Birds of North Carolina:
their Distribution and Abundance
Black-capped Chickadee - Poecile atricapillus
PARIDAE Members:
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General Comments The Black-capped Chickadee is one of the most common and familiar species to people in Canada and the northern portions of the United States, but in North Carolina, one must normally travel to the Great Smoky Mountains NP, or the southwestern end of the Blue Ridge Parkway, to find a Black-capped Chickadee. In the national park, it is somewhat widespread at the higher elevations, even in hardwoods; however, it is restricted to the spruce-fir stands, or where mixed with some hardwoods, farther southeast toward the right-angle bend in the Parkway, near Devils Courthouse. In fact, chickadees at this southeastern end of the state range seem to have some characters of the very similar Carolina Chickadee; thus, the husky "chick-a-dee-dee-dee" call heard in the Smokies is often replaced by a less husky and higher call at the end of the range (and therefore closer to a Carolina call). However, the song of these "iffy" birds is the two- or three-note "fee-bee" or "fee-bee-bee" whistle of the Black-capped, though seemingly higher-pitched than in the Smokies. (Carolina's song is clear four-note "fee-bee fee-bay", quite different from the Black-capped song). Thus, these birds have probably rightly been called Black-capped Chickadees. This southern Appalachian range is quite disjunct from the rest of the range, from central Virginia northward. Thus, the species is surprisingly absent from the spruce-fir forests on Mount Rogers, VA, and Grandfather Mountain, Roan Mountain, and the Black Mountains in NC. Nonetheless, there are a few records from each of these ranges in the summer, most made by experienced observers; however, there are no nesting records from these areas, and these must be considered of strays. Black-capped Chickadees are somewhat migratory, and they occur sparingly in the VA Piedmont in winter, where they do not nest. Thus, some of these strays could have been winter migrants that stayed into the nesting season.
Breeding Status Breeder
NC BRC List Definitive
State Status SC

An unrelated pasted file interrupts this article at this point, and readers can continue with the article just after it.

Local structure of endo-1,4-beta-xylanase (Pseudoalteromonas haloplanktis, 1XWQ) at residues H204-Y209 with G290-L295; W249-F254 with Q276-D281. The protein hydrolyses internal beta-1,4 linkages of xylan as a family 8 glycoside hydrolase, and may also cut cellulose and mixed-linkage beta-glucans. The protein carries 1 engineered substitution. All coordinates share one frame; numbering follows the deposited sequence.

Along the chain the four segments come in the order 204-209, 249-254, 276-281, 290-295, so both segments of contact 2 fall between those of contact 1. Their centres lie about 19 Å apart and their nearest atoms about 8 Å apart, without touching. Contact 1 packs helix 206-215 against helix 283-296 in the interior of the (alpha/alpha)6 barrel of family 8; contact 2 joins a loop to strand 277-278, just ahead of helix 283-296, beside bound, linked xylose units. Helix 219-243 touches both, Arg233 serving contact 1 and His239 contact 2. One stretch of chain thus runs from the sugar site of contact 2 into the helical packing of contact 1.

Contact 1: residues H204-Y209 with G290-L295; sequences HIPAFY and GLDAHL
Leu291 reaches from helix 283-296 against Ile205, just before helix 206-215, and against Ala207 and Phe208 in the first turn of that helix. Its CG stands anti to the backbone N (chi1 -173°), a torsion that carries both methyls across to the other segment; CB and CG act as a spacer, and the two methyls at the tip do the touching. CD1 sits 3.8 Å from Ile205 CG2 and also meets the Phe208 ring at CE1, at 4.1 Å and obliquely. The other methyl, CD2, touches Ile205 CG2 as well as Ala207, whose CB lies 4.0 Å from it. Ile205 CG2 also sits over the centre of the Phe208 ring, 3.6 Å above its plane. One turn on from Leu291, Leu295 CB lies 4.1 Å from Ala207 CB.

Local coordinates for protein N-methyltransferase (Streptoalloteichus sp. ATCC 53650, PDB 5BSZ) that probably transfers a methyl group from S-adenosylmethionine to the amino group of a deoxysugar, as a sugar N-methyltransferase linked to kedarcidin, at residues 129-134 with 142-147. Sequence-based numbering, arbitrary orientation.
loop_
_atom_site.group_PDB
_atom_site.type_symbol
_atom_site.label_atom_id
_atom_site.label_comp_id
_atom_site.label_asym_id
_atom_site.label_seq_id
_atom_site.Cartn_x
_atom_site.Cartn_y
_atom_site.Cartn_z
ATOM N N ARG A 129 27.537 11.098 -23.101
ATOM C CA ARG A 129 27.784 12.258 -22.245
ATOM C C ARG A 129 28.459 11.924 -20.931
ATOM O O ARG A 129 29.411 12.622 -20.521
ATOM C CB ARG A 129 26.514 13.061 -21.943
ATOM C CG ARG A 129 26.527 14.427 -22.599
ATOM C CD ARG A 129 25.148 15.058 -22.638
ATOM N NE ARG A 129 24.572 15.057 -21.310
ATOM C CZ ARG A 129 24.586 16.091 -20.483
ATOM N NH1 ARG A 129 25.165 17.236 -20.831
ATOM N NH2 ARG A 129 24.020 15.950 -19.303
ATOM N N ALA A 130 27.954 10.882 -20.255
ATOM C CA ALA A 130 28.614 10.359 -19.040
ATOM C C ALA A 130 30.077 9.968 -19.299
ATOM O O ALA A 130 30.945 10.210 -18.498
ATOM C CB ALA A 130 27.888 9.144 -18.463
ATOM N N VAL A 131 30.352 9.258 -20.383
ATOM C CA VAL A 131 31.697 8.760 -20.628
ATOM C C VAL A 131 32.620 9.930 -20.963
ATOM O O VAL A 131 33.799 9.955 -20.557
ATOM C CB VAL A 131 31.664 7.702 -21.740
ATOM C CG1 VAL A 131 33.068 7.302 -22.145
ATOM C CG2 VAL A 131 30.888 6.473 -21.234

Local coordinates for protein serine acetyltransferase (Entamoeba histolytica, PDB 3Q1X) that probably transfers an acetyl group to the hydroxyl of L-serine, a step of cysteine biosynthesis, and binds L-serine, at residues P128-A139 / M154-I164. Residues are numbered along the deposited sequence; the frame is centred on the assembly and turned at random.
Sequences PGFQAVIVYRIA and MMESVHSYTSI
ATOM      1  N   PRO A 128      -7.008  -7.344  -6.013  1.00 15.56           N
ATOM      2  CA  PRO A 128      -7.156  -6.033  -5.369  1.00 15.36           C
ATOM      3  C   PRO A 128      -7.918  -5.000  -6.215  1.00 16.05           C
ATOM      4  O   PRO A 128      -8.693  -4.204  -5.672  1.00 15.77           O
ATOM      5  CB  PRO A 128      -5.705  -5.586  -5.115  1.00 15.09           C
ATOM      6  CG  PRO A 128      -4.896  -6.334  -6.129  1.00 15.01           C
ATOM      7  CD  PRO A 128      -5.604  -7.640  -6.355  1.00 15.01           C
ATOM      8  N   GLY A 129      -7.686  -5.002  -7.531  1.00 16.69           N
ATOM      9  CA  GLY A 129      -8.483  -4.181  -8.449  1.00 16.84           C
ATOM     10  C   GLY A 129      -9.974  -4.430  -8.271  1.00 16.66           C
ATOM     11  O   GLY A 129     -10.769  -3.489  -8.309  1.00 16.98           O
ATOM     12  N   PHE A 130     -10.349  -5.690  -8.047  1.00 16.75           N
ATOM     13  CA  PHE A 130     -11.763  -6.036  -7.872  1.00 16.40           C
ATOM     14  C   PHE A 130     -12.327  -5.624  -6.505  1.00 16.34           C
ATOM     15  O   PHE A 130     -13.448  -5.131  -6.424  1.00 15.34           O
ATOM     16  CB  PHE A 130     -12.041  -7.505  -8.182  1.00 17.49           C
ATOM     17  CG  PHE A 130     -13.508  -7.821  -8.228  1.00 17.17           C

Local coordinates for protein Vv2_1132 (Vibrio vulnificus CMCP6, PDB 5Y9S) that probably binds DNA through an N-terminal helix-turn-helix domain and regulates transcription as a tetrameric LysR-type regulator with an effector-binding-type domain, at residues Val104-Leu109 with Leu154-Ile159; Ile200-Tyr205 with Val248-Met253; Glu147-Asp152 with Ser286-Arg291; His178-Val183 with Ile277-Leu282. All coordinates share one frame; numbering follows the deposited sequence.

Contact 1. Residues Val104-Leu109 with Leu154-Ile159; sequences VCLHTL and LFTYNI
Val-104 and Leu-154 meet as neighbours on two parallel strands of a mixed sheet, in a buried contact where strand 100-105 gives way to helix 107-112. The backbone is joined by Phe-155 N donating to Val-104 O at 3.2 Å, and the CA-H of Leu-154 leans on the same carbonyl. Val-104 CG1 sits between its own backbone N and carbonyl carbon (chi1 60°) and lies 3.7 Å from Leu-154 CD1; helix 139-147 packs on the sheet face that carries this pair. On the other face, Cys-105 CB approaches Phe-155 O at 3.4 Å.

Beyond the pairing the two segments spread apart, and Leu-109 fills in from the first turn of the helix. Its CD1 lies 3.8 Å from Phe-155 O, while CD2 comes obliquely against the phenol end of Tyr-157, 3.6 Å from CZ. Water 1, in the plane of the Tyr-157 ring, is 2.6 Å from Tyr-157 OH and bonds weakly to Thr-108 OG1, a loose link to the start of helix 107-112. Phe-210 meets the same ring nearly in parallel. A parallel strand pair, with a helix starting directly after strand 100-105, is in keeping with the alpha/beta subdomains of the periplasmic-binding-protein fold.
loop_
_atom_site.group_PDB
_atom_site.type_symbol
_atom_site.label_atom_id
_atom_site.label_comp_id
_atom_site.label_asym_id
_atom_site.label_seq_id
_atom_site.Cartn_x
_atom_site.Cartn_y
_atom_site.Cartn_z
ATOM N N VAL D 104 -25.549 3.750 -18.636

U.S. Status
State Rank S3
Global Rank G5
Coastal Plain No records.
Piedmont No confirmed records. There are the occasional reports of "Black-capped Chickadees" from the province, but these are generally made by inexperienced observers. As noted above, the species is partially migratory, and birds do occur in some areas in VA in winter where they do not breed. Thus, a rare winter stray in the Piedmont of NC would be possible. However, photos and/or recordings would be needed to confirm a first record for the province.
Mountains Permanent resident, apparently with no migratory movements (though birds do move slightly down-slope in winter), only in the southwestern portion of the province. Fairly common above about 4,500 feet in Great Smoky Mountains NP; uncommon farther southeastward to Devils Courthouse, not far from the spine of the Great Balsams (and the Blue Ridge Parkway), mostly above 5,000 feet (or at least where there are spruce-fir stands). Essentially absent elsewhere at all seasons. There are several scattered records for Grandfather Mountain, Roan Mountain, and the Mount Mitchell area; plus a count of four birds along the Blue Ridge Parkway near Asheville, at 3,600 feet, on 17 Dec 1989. These records northeast of Devils Courthouse must be considered as strays, very rare winter visitors, etc. There have been no consistent summer reports from these sites, despite excellent nesting habitat. Peak counts:
Finding Tips If you are coming from most of the state to look for the species, stop first at overlooks along the Blue Ridge Parkway starting at Devils Courthouse, and walk any trails or along the parkway. Your best best, however, is the Heintooga Road, at the southeastern edge of Great Smoky Mountains NP. Stop anywhere along the road where there are spruce-fir stands. This road normally has little traffic, and seldom fails to produce the birds. You shouldn't have to brave traffic jams along the busy US 441 to reach Newfound Gap or Clingmans Dome to find a chickadee.
Attribution LeGrand[2018-12-19], LeGrand[2013-11-11], LeGrand[2012-09-16]
NC Map
Map depicts all counties with a report (transient or resident) for the species.
Click on county for list of all known species.
NC Breeding Season Map
Map depicts assumed breeding season abundance for the species.